So, for example, if I am selling 10 Books, the first update statements reduce that quantity from the Book quantity available.

And then let’s say when we are about to execute the insert statement in the TblProductSale table, the power has gone or something has happened in those circumstances. You know, a transaction should undo the first statement and put it back to 100.

Otherwise, we cannot account for those 10 Books. So that is what consistency says all data in the transaction is left in a logically consistent state.

Isolation or concurrency control

The transaction should also be isolated. What we mean by this, the transaction must affect data without interfering with other concurrent transactions or being interfered with by them.

so if there are two transactions, transaction A and transaction B. Then transaction A shouldn’t interfere with transaction B and similarly Transaction B shouldn’t interfere with transaction A.

They both of them,should work as a single unit of work and they shouldn’t interfere with each other.  let’s see how the transaction achieves isolation.

Now, let’s say I want to update the TblProducts, let’s say quantity available=150 where product ID =1. And now let’s make this update statement part of the transaction.

Begin Transaction
update TblProducts set Quantity=150 where id=1

To begin the transaction when I execute the above query. Now A Transaction is now being processed on the TblProducts table. We haven’t committed this transaction or rolled it back, so this transaction is still being processed.

Now, let’s say there is another person,  who connected to the SQL server and he is also trying to update the same table.

So he issued let’s say, another transaction, or let’s just say he is trying to update the quantity.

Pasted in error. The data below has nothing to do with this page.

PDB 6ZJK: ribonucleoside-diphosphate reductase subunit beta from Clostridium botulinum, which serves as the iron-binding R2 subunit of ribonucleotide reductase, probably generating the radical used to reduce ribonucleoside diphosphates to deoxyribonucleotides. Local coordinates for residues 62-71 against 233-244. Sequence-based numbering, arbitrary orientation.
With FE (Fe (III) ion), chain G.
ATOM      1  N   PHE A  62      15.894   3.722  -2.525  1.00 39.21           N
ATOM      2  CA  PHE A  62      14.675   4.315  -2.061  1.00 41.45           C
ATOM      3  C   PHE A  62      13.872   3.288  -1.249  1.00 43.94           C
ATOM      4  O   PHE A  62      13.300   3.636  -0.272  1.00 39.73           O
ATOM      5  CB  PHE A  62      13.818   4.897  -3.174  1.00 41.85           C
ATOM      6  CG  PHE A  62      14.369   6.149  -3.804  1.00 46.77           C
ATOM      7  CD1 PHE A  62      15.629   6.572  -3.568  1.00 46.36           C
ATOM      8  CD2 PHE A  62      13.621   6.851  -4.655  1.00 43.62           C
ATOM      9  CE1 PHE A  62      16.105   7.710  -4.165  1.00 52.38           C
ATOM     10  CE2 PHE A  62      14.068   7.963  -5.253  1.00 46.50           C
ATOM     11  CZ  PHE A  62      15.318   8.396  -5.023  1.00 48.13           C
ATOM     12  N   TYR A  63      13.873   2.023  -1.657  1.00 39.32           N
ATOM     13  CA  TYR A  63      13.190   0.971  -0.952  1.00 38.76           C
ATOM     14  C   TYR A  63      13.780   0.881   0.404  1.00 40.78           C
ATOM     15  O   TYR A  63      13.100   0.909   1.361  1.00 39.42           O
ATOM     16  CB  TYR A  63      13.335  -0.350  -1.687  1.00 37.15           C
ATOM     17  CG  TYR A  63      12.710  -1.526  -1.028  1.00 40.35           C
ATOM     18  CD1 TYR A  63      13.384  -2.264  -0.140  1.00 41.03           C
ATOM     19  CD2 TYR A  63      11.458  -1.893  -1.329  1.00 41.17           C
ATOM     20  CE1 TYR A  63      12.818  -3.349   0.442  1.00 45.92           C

Now before updating he wants to select the data and see records.

So he is issuing a select statement. So now when I say select * from TblProducts when I execute query, it is executing query but it will never get access to that table.


Why? Because there is a transaction that is still being processed. It’s not completed yet. That’s why other users by default will not be able to see the data.It’s just waiting for the transaction to complete.

On the other hand, let’s cancel that. And when I say select * from TblProducts where id=2. I’m selecting a row where the product ID is equal to 2 look at this. The moment I execute that I immediately get that row.

But then when I try to get the row, Id equal to 1 that is being updated by the other transaction. In the other connection window, look at this. It says executing the query.

So why am I not able to see that? Because that row is being locked by the database because another transaction is currently being processed. So one transaction is not interfering with other transactions.

So the transactions must be isolated. And how do the transactions achieve isolation?

You know, basically using the locking mechanism, so isolation actually prevents transactions from making changes to data based on uncommitted information.Most databases use locking to maintain transaction isolation.

What is Transaction Durability?

A transaction should be durable and this is pretty simple to understand. Once a change is made to a database, it’s permanent.

Let’s assume that we have a banking system database and  So let’s say, for example, we are executing a long-running transaction, and let’s say half of the data is modified and then all of a sudden there is a power failure

So when that happens, when the power comes back, the database should be in such a position, it has to roll back and undo the changes that it has already done and left the database in a consistent and durable state.
That’s what durable means

The post How to achieve ACID properties with Example in Sql Server appeared first on Software Development | Programming Tutorials.